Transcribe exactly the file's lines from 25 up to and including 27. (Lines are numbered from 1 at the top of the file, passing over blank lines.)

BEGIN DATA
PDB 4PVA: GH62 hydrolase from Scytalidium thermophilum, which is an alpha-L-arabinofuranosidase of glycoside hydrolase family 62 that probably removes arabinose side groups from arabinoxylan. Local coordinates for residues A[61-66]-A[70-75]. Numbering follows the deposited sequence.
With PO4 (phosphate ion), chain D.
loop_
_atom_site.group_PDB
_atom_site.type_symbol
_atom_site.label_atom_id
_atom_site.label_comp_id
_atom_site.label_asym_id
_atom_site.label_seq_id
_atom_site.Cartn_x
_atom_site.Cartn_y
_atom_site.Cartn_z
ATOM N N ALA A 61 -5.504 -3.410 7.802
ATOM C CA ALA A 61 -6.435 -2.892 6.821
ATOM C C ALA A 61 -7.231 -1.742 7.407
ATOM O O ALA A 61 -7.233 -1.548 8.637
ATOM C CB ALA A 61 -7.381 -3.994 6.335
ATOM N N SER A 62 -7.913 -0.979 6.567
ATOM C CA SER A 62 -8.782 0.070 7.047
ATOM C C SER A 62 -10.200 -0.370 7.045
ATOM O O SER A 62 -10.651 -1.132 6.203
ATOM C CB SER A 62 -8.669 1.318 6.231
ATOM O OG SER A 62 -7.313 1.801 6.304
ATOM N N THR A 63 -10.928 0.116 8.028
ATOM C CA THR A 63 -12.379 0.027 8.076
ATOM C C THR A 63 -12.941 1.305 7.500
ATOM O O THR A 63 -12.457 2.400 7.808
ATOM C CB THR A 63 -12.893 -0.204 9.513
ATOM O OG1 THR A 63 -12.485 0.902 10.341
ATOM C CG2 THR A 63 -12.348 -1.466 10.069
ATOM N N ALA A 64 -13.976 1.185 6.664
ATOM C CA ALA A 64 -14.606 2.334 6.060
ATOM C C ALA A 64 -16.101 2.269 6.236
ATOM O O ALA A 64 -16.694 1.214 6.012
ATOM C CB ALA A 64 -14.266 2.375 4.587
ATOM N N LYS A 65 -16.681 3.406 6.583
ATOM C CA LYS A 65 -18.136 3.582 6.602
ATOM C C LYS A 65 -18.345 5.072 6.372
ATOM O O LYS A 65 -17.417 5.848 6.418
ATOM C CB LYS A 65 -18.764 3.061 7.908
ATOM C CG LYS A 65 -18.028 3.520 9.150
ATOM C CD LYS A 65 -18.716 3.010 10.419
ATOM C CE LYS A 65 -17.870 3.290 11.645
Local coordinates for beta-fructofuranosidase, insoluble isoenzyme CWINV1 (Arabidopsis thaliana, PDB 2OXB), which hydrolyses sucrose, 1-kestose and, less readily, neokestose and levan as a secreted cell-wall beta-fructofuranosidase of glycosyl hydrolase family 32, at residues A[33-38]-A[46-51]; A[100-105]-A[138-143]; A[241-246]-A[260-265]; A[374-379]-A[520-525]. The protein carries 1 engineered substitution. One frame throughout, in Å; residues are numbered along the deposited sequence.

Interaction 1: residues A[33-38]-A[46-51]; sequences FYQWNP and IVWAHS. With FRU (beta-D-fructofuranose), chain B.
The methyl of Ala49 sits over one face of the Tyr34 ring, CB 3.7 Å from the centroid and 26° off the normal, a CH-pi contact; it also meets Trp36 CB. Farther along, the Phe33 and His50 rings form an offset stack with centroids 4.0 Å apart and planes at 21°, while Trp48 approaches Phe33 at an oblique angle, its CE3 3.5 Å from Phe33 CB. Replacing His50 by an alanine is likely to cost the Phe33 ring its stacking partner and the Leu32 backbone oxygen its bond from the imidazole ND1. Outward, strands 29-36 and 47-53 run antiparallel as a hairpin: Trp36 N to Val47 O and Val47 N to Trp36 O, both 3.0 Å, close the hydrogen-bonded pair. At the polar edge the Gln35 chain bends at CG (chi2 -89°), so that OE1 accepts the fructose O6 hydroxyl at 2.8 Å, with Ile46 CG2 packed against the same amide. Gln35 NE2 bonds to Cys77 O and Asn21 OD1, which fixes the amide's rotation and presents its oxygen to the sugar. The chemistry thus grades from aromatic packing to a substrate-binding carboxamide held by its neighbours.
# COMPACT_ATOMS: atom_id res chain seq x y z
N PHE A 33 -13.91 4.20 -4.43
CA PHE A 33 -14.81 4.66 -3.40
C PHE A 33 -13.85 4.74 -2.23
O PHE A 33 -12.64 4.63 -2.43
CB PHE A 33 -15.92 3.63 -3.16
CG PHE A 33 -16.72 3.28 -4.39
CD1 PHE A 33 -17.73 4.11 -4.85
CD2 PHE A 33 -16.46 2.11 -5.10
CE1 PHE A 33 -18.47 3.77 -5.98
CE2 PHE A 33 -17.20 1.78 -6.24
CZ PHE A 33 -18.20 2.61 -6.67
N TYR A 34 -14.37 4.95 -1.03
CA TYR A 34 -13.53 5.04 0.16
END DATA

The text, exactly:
ATOM C CA THR A 63 -12.379 0.027 8.076
ATOM C C THR A 63 -12.941 1.305 7.500
ATOM O O THR A 63 -12.457 2.400 7.808